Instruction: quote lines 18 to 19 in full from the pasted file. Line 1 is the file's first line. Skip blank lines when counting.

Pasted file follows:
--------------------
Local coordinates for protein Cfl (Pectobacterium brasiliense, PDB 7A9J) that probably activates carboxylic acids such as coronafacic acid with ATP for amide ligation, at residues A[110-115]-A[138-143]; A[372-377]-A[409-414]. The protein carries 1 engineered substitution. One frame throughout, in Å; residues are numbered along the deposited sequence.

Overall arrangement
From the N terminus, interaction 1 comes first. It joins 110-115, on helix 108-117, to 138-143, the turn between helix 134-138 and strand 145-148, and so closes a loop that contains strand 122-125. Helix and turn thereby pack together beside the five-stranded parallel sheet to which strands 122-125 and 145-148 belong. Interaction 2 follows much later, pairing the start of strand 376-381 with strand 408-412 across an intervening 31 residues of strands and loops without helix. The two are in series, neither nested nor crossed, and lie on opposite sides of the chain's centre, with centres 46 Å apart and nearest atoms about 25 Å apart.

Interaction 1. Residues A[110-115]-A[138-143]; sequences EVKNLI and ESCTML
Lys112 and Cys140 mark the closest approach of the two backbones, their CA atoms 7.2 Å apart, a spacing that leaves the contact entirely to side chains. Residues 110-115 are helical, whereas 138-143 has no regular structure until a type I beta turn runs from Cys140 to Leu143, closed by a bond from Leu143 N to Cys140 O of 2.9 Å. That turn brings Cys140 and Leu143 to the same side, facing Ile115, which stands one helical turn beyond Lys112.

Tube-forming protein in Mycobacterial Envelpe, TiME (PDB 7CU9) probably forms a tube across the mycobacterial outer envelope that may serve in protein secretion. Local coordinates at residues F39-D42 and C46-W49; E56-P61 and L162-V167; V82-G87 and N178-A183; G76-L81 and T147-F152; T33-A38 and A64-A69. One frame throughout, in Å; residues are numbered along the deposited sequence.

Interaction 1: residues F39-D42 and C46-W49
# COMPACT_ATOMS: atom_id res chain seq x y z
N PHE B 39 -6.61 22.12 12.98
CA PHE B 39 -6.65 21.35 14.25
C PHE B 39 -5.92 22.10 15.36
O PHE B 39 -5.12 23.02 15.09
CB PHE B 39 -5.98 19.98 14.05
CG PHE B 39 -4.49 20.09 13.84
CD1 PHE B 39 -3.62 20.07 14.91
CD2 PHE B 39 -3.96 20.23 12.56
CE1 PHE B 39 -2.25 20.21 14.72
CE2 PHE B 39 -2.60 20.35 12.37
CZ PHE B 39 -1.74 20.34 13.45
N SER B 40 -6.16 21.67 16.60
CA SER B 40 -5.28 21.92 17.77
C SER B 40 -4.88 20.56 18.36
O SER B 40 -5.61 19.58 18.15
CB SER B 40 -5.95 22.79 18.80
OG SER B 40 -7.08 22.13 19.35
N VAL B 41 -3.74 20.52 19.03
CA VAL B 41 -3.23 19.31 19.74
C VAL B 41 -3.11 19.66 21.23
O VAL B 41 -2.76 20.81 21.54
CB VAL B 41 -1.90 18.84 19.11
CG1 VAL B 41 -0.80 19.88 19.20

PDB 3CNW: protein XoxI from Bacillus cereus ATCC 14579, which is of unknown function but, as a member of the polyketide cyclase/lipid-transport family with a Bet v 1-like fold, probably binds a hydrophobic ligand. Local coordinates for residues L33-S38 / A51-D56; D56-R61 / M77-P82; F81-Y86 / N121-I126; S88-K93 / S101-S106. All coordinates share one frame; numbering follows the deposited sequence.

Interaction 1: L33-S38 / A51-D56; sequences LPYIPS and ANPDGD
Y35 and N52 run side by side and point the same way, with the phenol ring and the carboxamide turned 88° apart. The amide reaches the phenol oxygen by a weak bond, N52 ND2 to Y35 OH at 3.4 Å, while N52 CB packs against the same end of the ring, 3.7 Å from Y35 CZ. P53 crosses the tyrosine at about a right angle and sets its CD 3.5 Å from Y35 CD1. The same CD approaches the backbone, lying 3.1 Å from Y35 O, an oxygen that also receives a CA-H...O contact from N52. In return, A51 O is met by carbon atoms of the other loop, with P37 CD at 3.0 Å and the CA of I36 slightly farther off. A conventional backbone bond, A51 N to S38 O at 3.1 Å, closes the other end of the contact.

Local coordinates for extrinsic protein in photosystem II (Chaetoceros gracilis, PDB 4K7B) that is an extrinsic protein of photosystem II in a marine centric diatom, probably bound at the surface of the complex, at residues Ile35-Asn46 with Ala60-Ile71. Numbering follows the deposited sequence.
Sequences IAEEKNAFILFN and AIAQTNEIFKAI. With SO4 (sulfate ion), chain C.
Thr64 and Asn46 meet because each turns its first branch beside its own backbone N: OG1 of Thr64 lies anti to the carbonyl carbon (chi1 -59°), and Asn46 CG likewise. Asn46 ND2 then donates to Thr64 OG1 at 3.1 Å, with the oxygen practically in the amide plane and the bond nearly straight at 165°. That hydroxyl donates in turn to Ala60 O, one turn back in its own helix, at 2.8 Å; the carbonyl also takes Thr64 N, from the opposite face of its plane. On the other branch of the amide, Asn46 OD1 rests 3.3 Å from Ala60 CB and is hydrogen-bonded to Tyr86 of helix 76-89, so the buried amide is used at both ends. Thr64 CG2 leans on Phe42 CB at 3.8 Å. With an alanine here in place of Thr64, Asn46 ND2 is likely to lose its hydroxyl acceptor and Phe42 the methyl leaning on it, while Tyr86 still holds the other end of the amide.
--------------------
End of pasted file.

CE2 PHE B 39 -2.60 20.35 12.37
CZ PHE B 39 -1.74 20.34 13.45